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Storx 01-10-2019 07:19 AM

CES19: AMD Zen 2 results.... Your Opinion?
 
Hello All,

I wanted to get some input from the masses on what you think to come with the Zen 2 cpu's coming out mid 2019 now... Just going off what we were shown it appears there is room for a 2nd chiplet, or possible room for the GPU on those chips, but the cinebench scores were a little underwhelming in my opinion. Whats your take on all of this?


Just going off facts we already know...

Intel 9900K stock usually can acheive the score they shown with stock boost of 5/5/4.8/4.8/4.7/4.7/4.7/4.7Ghz
but...
We also know people have gotten similar or slightly higher scores in cinebench with extreme overclocks of the Ryzen 2700's to 4.35Ghz

So this leads me to think that the next Zen 2 cpu is only going to turbo up to 4.4 maybe 4.5Ghz, which ultimately is useful in production with lots of cores, but modern games are still designed around frequency as king in performance really...., heck the boost very well could only go as high as 4.3Ghz, but increase in IPC from the new I/O could make up some that held back the 2700's.

Even if they do come out with a 16 core version of the CPU later, i feel like the lack of clock is going to set them back in the gaming world unless your looking to use the CPU for both gaming and production which is a small fraction of the overall market. I do think the drop in power draw is huge on controlling temps and stability, especially on air cooling, but i feel like this is a wash if your already invested in high end cooling solutions, because the drop in power usage is just a few cents less of power your going to draw per year. I was really looking for better results from the released info, as i was waiting on ordering my next CPU choice based on this release, but feel like they let us down ultimately on the cpu, they very well may be able to overclock to higher, but then there is the issues with less overclockability with the smaller 7nm chip, because they can only take so much before damaging the chip.

speed_demon 01-10-2019 07:23 AM

It's too early to tell. We had less of a tour-de-force and more of a small taste of what's to come. Just the bait to keep us on the line.

ENTERPRISE 01-10-2019 07:28 AM

At this point in time we can only speculate, we have some information based on rumors/reliable sources but not anything massively concrete on which to formulate a decision.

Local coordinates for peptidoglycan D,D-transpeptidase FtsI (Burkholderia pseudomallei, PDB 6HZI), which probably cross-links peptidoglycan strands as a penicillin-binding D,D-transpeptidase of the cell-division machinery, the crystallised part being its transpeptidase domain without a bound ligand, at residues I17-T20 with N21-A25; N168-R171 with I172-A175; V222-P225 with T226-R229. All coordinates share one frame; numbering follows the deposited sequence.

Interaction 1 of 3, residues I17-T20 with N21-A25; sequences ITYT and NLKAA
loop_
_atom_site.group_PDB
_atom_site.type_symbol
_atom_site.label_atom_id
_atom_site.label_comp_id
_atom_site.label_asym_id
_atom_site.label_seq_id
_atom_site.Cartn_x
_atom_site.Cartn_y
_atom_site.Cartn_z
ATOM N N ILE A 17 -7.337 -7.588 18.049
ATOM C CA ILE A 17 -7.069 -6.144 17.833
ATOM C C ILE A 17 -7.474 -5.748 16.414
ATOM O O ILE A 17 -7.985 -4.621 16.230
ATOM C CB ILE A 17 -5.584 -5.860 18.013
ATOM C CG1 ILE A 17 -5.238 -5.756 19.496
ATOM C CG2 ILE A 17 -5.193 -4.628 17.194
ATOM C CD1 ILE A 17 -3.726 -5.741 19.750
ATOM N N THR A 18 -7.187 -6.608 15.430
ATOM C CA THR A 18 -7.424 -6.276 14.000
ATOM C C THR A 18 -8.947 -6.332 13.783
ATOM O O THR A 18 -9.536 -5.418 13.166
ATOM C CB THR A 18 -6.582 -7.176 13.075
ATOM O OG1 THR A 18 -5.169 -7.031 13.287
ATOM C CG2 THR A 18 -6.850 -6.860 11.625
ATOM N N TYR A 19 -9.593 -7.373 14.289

white owl 01-10-2019 07:36 AM

Underwhelming? You speculation was that AMD beat a 5ghz/4.7Ghz CPU with a 4.4Ghz CPU while using 30% less power. This just drives home the thought that AMD can beat Intel core for core with lower clocks and less power and it's still not good enough lol
Who said that there are issues overclocking on 7nm? TSMC was pretty confident they could do 5Ghz.
When we went from 22nm to 14nm on Intel the safe voltage went up to 1.4v FWIW

The games don't just care about clockspeed if the IPC is much better. Games want strong single thread but now they're starting to favor more cores as well. Say you have two single core CPUs, one at 4Ghz and one at 5Ghz yet they score exactly the same in Cinebench. Games aren't going to see much difference there, sure more clock speed is always better on top of good IPC but if you can get more instructions across with less cycles then IMO that's the better arch.

Keep in mind we were watching a 6 month early ES chip which are ALWAYS clocked lower or equal to the final thing. Sometimes they don't even have boost/turbo.

Storx 01-10-2019 08:11 AM

Quote:

Originally Posted by white owl (Post 27798870)
Underwhelming? You speculation was that AMD beat a 5ghz/4.7Ghz CPU with a 4.4Ghz CPU while using 30% less power. This just drives home the thought that AMD can beat Intel core for core with lower clocks and less power and it's still not good enough lol
Who said that there are issues overclocking on 7nm? TSMC was pretty confident they could do 5Ghz.
When we went from 22nm to 14nm on Intel the safe voltage went up to 1.4v FWIW

The games don't just care about clockspeed if the IPC is much better. Games want strong single thread but now they're starting to favor more cores as well. Say you have two single core CPUs, one at 4Ghz and one at 5Ghz yet they score exactly the same in Cinebench. Games aren't going to see much difference there, sure more clock speed is always better on top of good IPC but if you can get more instructions across with less cycles then IMO that's the better arch.

Keep in mind we were watching a 6 month early ES chip which are ALWAYS clocked lower or equal to the final thing. Sometimes they don't even have boost/turbo.

I honestly get what your saying, its a great improvement if a 4.4Ghz chip can match the performance of a 5.0Ghz chip on cinebench, which will be better in almost all cases unless your a gamer tho..

As a streamer, i have multiple friends with pretty high-end rigs, my one friend has a high-end custom watercoooled AMD 2700X setup which is overclocked to 4.35Ghz, which regularly gets cinebench scores of 2060-2080's, but he had to turn it down to 4.3Ghz due to some games he plays are unstable at the 4.35Ghz, but still at 4.3Ghz he can pull out a 2050-2060 score easily. His roommate who also is a streamer recently build a new rig 9900k w/ AIO only and just leaves his on 5.0 all core lock and lastnight after CES i asked him to benchmark his while we talked about the release and his posted up 2145 score, but afterwards we reset it back to default bios settings and it pulled a 2022 score.

So just comparing the 2 rigs, playing the same exact game together running the AMD rig overclocked to 4.3Ghz and running the Intel rig at stock settings and both have RTX 2080ti's, the Intel rig is pulling about 10-18 fps more average in the games, but bumping the intel cpu to 5.0 locked just widens the gap more..